“Under our compromise proposal, video programmers and multichannel video programming distributors would transition from satellite connections to fiber connections, using some of the proceeds of the auction to fund the transition,” Mr. Donovan said. “By reducing demand for satellite programming delivery, additional spectrum can be made available for terrestrial broadband use. And while lower bandwidth or narrowband users could continue to use C-Band satellite connections, the proposal would repack these systems to the uppermost portion of the C-Band to repurpose as much of the band as possible for terrestrial wireless services. The FCC would then assign the C-band for terrestrial use and award the resulting terrestrial licenses through a transparent system of competitive bidding that satisfies the requirements of the Communications Act.”

Mr. Donovan also discussed other issues important to smaller carriers in their attempt to get access to frequencies, including the need for small licenses, interoperability, sufficient spectrum, and bidding incentives.

In his testimony, Mr. Calabrese reiterated his group’s opposition to the CBA’s secondary market auction plan, saying that the “C-band gives Congress an opportunity to mandate both a public auction and coordinated shared access to unused spectrum in the C-band, which together can provide billions in funding for infrastructure and the spectrum that rural broadband providers, schools, and other enterprises need to close the connectivity gap in underserved areas.”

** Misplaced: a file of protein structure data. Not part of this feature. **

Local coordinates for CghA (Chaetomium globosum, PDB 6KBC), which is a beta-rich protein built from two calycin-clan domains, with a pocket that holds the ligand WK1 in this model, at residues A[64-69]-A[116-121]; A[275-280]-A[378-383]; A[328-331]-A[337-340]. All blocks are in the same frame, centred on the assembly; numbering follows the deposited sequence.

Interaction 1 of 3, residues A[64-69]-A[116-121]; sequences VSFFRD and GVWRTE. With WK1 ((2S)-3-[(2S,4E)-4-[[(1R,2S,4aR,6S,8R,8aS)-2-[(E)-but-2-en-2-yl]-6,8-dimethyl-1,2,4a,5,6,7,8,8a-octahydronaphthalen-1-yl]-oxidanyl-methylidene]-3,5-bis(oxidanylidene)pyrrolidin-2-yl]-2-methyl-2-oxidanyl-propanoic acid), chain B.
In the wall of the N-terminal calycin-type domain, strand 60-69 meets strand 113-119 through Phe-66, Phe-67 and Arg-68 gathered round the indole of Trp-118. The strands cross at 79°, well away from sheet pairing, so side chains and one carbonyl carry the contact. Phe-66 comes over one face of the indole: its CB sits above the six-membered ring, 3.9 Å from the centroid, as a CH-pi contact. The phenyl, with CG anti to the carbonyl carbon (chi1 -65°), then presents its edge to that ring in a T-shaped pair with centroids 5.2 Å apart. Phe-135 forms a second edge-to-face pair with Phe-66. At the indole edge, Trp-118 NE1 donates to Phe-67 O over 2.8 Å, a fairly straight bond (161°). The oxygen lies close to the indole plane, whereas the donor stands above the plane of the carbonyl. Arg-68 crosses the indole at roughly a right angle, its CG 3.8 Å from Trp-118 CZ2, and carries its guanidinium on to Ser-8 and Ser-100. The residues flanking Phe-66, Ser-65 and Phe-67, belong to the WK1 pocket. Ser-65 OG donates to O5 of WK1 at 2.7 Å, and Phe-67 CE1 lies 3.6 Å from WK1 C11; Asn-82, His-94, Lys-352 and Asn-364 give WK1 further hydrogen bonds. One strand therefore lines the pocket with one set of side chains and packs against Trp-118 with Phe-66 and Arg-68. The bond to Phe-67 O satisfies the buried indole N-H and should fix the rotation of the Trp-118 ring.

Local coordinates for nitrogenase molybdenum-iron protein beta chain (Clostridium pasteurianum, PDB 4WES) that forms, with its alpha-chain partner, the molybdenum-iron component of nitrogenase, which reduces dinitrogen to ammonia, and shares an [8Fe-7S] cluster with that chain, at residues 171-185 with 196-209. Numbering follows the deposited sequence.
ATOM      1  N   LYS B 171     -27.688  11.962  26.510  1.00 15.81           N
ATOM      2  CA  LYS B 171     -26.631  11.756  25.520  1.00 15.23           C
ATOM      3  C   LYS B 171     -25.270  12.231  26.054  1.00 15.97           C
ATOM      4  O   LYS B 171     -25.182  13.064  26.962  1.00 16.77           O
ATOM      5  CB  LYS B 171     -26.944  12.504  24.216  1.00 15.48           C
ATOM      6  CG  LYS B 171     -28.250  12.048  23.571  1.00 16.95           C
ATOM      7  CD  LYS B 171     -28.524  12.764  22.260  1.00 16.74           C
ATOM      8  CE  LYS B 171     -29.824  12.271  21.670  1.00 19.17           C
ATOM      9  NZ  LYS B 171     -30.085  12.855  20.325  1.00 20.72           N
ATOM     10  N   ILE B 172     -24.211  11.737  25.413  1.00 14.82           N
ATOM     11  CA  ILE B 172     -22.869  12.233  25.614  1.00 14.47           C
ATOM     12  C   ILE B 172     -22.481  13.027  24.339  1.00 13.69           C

As for other bands, Mr. Calabrese also highlighted the potential of the 5.9 GHz band to be used by unlicensed devices.

“To its credit, a majority of FCC commissioners seem eager to resolve this issue. Chairman [Ajit] Pai had planned to put a very objective Further Notice of Proposed Rulemaking on the FCC’s June 2019 meeting agenda, seeking comment on several possible outcomes [TR Daily, May 14]. However, that attempt to update the record continues to be delayed by DOT, which appears unwilling to let the FCC explore all options that serve the public interest overall,” Mr. Calabrese said. “We believe Congress should urge the FCC and DOT to work together to solicit public input and explore all alternatives, including whether an alternative band, such as the nearly vacant 4.9 GHz public safety band, could be equally or more useful for vehicle safety applications that are integrated with 5G mobile networks. Consumers will benefit most if allocations for both safety and Wi-Fi are optimized.”

In his prepared testimony, Mr. Knapp detailed efforts the FCC has undertaken recently to make spectrum available for 5G services in various bands, including mid-band and high-band frequencies.

“The Commission has also moved forward with a rulemaking proceeding in which it proposed to reallocate spectrum for 5G in the 3.7-4.2 GHz band, commonly called the C-band, and to make part or all of that band available for flexible use. The Commission is considering a number of proposals for how we might go about repurposing this spectrum, including through market mechanisms and auctions,” Mr. Knapp noted. “This is a very complicated proceeding. But Chairman Pai has indicated that we will have results to show on this front this fall.”

As for the 5.9 GHz band, Mr. Knapp said, “Some have suggested that it is time to review the overall use of this 75 megahertz of spectrum. We are working closely with the Department of Transportation and NTIA in considering next steps.”

In his prepared testimony, Mr. Khlopin said that the Commerce Department “is on track to deliver” a national spectrum strategy to President Trump “in the coming weeks.”

Mr. Bergmann stressed the importance to industry of making mid-band spectrum available to wireless carriers. “The opportunities for mid-band are there, and it’s now about execution. At CTIA, we are eager to work with policymakers on expediting U.S. efforts to address this clear national mid-band priority,” he said.